Cover image for Liar, liar, pants on fire
Title:
Liar, liar, pants on fire
Author:
De Groat, Diane.
Personal Author:
Publication Information:
New York : SeaStar Books, 2003.
Physical Description:
1 volume (unpaged) : color illustrations ; 27 cm
Summary:
Gilbert is nervous about portraying George Washington in front of the class, and he feels even worse when he cannot find his main prop.
Language:
English
Program Information:
Accelerated Reader AR LG 3.0 0.5 69423.
ISBN:
9781587172144

9781587172151
Format :
Book

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PIC. BK. Juvenile Fiction Picture Books
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On Order

Summary

Summary

When Mrs. Byrd tells Gilbert's class that they're going to be doing plays about famous people, Gilbert's heart sinks. Plays make him nervous what if he forgets his lines? So when he lands the role of George Washington in a play about the cherry tree, he's determined to do it without any mistakes. But when his most important prop goes missing right before the show, Gilbert loses his cool and looks to blame anyone but himself.
The seventh story about this most beloved opossum is a wise and funny tale of truth and liesand butterflies!that's a perfect tie-in for President's Day, Independence Day, and school units on biography.


Author Notes

Diane deGroat received a BFA in commercial art from the Pratt Institute in 1969. She designed the first basic reading series for Holt, Rinehart, and Winston, before becoming a free-lancer in 1972. She has worked on advertising, editorial, and design projects, but her main focus has been children's book illustration.

She is the illustrator of more than 130 children's books and has worked with Eve Bunting, Lois Lowry, Johanna Hurwitz, and Dr. Ruth. She is also the author-illustrator of the Gilbert and Friends series and the Annie Pitts series. Her picture book Roses are Pink, Your Feet Really Stink was an IRA-CBC Children's Choice and State Children's Book Award winner in Arkansas and North Carolina.

(Bowker Author Biography)


Reviews 3

Booklist Review

K^-Gr. 2. Okay, so the story of George Washington's cutting down the cherry tree has been proven more hagiography than biography, but this story, in which Gilbert the opossum plays Washington in the familiar incident, is so much fun allowances can be made. Gilbert isn't crazy about his role; he would prefer to be the tree so he doesn't blow any lines. Against the rules, he brings his Washington hat home to better practice his part, but he goes overboard with the story's signature line, as when his mother feeds him a new soup: "I cannot tell a lie. I don't like it." The next day he forgets to bring the hat back, and he implies Philip took it. He then gets a good lesson in the importance of telling the truth (and another in forgiveness, from Philip) that brings the story full circle. Fans of previous books about Gilbert, such as Trick or Treat, Smell My Feet (1998), will appreciate Gilbert's return, and new readers will be drawn right in by the humorous text, the sprightly art with its all-animal cast, and the message that peeks through the fun. --Ilene Cooper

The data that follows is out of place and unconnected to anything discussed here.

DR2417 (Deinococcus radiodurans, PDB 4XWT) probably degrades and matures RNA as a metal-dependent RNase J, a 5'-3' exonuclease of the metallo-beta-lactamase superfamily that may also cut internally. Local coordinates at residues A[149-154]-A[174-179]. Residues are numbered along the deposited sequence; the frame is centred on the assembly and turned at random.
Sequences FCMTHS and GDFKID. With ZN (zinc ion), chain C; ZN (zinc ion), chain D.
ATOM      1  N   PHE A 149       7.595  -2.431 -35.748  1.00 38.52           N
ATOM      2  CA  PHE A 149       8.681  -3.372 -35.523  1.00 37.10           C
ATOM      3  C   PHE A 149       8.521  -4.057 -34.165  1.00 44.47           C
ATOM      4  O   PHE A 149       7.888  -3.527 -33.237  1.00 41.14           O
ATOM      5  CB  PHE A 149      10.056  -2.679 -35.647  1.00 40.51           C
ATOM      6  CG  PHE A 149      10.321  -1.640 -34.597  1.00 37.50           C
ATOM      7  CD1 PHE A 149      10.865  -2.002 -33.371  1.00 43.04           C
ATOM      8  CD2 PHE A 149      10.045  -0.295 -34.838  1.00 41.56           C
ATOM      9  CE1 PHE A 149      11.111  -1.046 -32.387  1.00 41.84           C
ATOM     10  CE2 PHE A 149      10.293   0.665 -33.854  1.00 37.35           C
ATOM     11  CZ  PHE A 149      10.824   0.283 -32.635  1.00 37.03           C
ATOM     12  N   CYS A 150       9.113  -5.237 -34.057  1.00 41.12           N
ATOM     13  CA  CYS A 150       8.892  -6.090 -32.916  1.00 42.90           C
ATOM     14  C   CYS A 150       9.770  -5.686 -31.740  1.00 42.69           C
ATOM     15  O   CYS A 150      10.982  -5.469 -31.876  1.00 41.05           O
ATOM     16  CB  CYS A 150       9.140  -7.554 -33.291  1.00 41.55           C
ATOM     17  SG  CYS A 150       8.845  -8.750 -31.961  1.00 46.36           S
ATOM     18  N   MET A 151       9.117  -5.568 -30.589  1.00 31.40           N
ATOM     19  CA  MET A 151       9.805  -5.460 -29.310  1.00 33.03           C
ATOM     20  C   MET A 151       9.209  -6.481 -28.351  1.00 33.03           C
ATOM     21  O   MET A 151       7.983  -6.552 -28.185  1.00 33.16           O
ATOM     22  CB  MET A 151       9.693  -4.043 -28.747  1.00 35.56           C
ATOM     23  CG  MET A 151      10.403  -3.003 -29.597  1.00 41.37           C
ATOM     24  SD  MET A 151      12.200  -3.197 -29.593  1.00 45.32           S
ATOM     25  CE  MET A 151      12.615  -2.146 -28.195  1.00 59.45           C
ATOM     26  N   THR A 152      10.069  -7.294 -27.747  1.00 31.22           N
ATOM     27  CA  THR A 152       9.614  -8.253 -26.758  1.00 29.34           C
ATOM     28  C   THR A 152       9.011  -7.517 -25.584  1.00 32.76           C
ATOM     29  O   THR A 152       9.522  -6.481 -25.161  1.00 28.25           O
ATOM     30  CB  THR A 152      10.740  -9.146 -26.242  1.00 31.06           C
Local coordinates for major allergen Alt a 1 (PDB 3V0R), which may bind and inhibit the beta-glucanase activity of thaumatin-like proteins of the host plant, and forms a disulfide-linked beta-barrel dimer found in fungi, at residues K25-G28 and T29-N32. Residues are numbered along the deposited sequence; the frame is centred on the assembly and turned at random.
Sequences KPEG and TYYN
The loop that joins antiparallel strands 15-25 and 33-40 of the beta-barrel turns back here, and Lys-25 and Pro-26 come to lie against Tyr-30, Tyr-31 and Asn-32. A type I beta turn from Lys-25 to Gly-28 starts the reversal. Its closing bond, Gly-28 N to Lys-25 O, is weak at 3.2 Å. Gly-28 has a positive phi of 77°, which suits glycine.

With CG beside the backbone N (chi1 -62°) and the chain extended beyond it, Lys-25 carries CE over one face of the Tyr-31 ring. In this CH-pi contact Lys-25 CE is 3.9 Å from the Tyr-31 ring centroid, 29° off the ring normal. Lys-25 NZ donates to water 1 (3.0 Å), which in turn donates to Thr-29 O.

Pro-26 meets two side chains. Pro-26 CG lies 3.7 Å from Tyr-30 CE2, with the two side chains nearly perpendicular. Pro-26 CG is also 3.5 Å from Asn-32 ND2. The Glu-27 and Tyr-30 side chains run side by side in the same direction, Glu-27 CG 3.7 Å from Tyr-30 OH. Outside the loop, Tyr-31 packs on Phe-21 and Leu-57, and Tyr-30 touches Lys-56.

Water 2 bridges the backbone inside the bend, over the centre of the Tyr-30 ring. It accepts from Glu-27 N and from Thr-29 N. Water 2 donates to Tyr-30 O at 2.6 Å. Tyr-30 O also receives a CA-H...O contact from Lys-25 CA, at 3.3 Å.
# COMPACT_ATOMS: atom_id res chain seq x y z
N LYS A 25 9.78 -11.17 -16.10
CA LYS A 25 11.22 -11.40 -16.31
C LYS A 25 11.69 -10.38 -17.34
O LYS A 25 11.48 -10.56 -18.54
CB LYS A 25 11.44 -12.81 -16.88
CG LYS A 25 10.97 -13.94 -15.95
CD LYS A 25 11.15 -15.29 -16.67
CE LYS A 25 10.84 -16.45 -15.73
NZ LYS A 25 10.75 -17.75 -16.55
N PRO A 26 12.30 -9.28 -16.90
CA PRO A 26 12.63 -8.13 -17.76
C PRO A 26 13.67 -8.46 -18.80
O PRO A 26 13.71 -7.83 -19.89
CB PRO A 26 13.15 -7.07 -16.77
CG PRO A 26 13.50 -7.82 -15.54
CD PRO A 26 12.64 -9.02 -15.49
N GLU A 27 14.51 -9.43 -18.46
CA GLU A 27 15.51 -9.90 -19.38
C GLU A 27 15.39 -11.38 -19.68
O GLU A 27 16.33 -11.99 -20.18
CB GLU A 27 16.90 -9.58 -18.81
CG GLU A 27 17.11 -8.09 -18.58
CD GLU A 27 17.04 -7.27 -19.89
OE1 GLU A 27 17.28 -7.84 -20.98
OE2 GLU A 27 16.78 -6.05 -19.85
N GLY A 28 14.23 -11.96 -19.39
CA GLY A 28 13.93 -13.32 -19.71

Publisher's Weekly Review

DeGroat (Roses Are Pink, Your Feet Really Stink) brings back Gilbert, the affable opossum, as he prepares to play George Washington in a class skit reenacting the young Washington's admission that he cut down the cherry tree. When it is time to go home, Gilbert sneaks his three-cornered hat into his book bag so that he can practice his lines that evening. In a comical dinner-table scene, the aspiring actor stays in character a bit too well, insisting that he "cannot tell a lie" and hurting feelings by announcing that he does not like the soup his mother has made and that his younger sister is "a big copycat." But an interesting turn of events causes life to imitate art, as Gilbert finds himself reenacting George Washington's words in a situation that arises at school the next day. As always, deGroat's amusingly detailed watercolor art portrays the hero as he runs through an array of emotions, and Gilbert's animal classmates make an endearing crew. The dynamics between family members and friends are spot-on. This sprightly story delivers a clear moral in a gentle voice. Ages 5-8. (Feb.) (c) Copyright PWxyz, LLC. All rights reserved


School Library Journal Review

K-Gr 2-When Gilbert the opossum takes on the part of George Washington in a play about the cherry tree, he is determined to do a good job. "I cannot tell a lie," he practices continuously, but his mother explains, "Sometimes it's better to say nothing than to hurt people's feelings." And when he borrows the hat from his costume to practice at home and forgets to bring it back, he is quick to blurt out, "I didn't take it!" only to be caught in the lie. DeGroat creatively weaves a story around truth and lies and accompanies it with bright colorful illustrations of the animals that make up Gilbert's class. This entertaining tale provides good discussion material and should be a winner at storytime.-Anne Knickerbocker, formerly at Cedar Brook Elementary School, Houston, TX (c) Copyright 2010. Library Journals LLC, a wholly owned subsidiary of Media Source, Inc. No redistribution permitted.